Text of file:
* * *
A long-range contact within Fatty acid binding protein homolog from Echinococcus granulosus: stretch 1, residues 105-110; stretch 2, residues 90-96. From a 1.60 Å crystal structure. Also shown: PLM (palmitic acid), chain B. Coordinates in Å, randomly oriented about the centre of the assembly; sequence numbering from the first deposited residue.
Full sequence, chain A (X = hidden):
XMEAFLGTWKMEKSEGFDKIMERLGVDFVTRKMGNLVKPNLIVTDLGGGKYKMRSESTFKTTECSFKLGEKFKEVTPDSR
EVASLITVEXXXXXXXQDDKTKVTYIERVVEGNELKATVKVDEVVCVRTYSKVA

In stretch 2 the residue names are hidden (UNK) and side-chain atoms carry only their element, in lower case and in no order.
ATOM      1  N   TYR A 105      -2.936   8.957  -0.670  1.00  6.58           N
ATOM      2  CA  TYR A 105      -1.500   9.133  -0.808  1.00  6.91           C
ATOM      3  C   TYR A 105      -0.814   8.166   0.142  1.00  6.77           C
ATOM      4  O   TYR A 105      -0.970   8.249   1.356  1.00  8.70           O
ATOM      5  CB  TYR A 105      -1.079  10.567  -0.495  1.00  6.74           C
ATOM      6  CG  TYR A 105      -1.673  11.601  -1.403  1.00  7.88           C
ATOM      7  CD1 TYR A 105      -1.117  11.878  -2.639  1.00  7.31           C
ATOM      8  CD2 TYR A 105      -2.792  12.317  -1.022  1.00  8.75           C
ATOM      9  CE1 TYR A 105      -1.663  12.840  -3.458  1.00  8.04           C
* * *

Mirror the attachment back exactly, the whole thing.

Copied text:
A long-range contact within Fatty acid binding protein homolog from Echinococcus granulosus: stretch 1, residues 105-110; stretch 2, residues 90-96. From a 1.60 Å crystal structure. Also shown: PLM (palmitic acid), chain B. Coordinates in Å, randomly oriented about the centre of the assembly; sequence numbering from the first deposited residue.
Full sequence, chain A (X = hidden):
XMEAFLGTWKMEKSEGFDKIMERLGVDFVTRKMGNLVKPNLIVTDLGGGKYKMRSESTFKTTECSFKLGEKFKEVTPDSR
EVASLITVEXXXXXXXQDDKTKVTYIERVVEGNELKATVKVDEVVCVRTYSKVA

In stretch 2 the residue names are hidden (UNK) and side-chain atoms carry only their element, in lower case and in no order.
ATOM      1  N   TYR A 105      -2.936   8.957  -0.670  1.00  6.58           N
ATOM      2  CA  TYR A 105      -1.500   9.133  -0.808  1.00  6.91           C
ATOM      3  C   TYR A 105      -0.814   8.166   0.142  1.00  6.77           C
ATOM      4  O   TYR A 105      -0.970   8.249   1.356  1.00  8.70           O
ATOM      5  CB  TYR A 105      -1.079  10.567  -0.495  1.00  6.74           C
ATOM      6  CG  TYR A 105      -1.673  11.601  -1.403  1.00  7.88           C
ATOM      7  CD1 TYR A 105      -1.117  11.878  -2.639  1.00  7.31           C
ATOM      8  CD2 TYR A 105      -2.792  12.317  -1.022  1.00  8.75           C
ATOM      9  CE1 TYR A 105      -1.663  12.840  -3.458  1.00  8.04           C